Up until this point, the book dealt with issues related to the theory of culture. In the fourth chapter, suitably titled "An Apostle of Culture," Eagleton shifts his focus to the "summary of the thought" of Oscar Wilde. Eagleton notes that both Wilde and Burke were Irish, which made them vocal critics of Britain's colonial aspirations, and "ended up biting the hand that fed them". Unfortunately, the author didn't touch the realms of dependency theories which almost and mostly deals with similar complexities. Eagleton cites that being Irish necessarily contributed to the formation of Wilde’s career and his openness to the idea of modernism; “To be marginal to a language and culture” he writes “is also to be freer than the natives from its ruling forms and conventions, and thus to be less hamstrung by them”. For Wilde a known proponent of ‘art for art sakes’, notes Eagleton, art wasn’t a “question of fleeing from life into art” but on the contrary a “question of turning one’s life into a work of art”. Eagleton also put forth a striking comparison of Wilde with Marx, even though there was a fundamental difference in their end goals. Wilde sees individualism as the goal of socialism which is diametrically opposite to Marx’s views. But what Eagleton finds is that the “Romantic sense of the richness and diversity of individual lives” seen in Marx is similar to Wilde, and both of them aspired for a world without labour so that people have “time for the more vital business of self-development”.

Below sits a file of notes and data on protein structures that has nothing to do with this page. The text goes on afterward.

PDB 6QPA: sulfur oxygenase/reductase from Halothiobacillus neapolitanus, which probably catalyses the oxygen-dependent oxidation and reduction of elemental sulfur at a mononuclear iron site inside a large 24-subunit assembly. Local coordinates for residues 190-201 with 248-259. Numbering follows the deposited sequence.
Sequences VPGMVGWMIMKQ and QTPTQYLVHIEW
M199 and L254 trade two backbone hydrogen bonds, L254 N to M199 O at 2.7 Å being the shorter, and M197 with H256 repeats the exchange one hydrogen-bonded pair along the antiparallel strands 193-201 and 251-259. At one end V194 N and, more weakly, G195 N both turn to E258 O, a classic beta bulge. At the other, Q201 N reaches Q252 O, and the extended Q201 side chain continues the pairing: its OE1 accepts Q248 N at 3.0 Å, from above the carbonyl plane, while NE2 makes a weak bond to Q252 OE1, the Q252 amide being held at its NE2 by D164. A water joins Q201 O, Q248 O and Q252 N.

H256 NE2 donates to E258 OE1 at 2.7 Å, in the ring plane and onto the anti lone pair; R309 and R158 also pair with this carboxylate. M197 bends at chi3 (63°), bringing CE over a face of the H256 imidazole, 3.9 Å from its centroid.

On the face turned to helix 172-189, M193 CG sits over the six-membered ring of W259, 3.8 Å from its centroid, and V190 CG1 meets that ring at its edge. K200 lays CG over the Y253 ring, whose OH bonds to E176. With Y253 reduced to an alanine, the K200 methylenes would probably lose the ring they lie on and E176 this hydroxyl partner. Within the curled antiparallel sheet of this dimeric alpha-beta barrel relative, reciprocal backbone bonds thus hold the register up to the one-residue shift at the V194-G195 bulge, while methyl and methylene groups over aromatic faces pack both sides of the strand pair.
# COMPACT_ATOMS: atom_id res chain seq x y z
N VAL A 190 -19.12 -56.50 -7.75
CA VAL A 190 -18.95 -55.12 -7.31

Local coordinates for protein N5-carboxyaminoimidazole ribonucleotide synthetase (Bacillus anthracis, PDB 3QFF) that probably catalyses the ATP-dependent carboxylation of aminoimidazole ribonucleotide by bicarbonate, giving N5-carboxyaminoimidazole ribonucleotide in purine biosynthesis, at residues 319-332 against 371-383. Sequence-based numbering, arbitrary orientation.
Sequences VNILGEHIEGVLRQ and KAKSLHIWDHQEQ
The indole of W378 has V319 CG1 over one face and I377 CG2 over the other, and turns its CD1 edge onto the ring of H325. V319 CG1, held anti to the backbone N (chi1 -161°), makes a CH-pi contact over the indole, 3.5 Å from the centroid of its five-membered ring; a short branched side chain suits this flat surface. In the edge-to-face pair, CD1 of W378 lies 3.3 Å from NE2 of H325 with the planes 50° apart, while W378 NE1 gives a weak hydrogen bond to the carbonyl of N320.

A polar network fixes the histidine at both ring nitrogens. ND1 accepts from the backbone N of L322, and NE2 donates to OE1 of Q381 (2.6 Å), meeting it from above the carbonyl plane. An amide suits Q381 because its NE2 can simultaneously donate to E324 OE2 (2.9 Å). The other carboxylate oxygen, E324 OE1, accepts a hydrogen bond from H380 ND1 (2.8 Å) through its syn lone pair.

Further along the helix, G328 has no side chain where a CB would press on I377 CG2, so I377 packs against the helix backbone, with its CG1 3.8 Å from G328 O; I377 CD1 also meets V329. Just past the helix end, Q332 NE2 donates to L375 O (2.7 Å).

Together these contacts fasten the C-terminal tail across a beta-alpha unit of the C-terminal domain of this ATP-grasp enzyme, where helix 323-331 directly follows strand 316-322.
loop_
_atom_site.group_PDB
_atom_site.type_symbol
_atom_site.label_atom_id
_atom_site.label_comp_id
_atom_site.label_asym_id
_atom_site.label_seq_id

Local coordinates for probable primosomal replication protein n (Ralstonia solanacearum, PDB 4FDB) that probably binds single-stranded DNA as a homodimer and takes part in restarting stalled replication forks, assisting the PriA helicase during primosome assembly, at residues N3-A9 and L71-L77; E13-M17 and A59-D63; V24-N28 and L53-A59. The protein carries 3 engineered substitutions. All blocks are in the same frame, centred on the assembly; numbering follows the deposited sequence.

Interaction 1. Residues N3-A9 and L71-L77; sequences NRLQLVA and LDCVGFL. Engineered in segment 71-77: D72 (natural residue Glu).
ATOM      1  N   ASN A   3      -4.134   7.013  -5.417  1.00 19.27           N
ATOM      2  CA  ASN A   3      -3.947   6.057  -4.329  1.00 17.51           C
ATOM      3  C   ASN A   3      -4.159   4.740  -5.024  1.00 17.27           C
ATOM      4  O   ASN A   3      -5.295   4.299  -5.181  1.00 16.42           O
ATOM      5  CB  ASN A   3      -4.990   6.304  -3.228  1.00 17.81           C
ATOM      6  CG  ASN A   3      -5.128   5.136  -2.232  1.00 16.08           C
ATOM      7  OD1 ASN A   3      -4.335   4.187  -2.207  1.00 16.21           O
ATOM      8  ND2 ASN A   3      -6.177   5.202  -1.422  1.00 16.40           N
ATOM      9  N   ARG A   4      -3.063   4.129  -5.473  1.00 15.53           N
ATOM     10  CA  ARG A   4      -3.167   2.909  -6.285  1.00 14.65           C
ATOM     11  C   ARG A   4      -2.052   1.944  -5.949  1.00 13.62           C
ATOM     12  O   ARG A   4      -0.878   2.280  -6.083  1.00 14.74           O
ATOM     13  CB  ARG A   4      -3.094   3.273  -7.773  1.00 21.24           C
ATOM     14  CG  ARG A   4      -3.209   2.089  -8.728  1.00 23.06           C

The last and final chapter 'From Herder to Hollywood' talks about the evolution of culture through modern times. Culture, Eagleton notes, came to prominence as a "critique of industrialism, but also as a rebuke to the notion of revolution." He further writes that "it became a key concept in the language of Romantic nationalism." This form of romantic nationalism can be traced to the works of D. H. Lawrence and Friedrich Schiller. This recent development can be seen in Jane Austen's writings, where 'politeness' emerges as a substitute for 'culture.' Over this period, Eagleton observes that art also found a new audience, the common people, and can be attributed to the 'new array of social institutions' that rose post the industrial revolution. This form of romantic idea, warns Eagleton like any other brand of ethics pave the way for the dogmatic version of cultural nationalism. Also, during this time, poets and artists took centre stage in recently evolved concepts of liberalism and democracy. He finishes with a critique of the latest addition to capitalist modernity in the form of cultural industry. The book ends with a brief concluding chapter 'The Hubris of Culture', which neatly sums up all arguments presented over the last five chapters. To tie things up, Eagleton warns that the central question that confronts the new millennium is not cultural but a political one.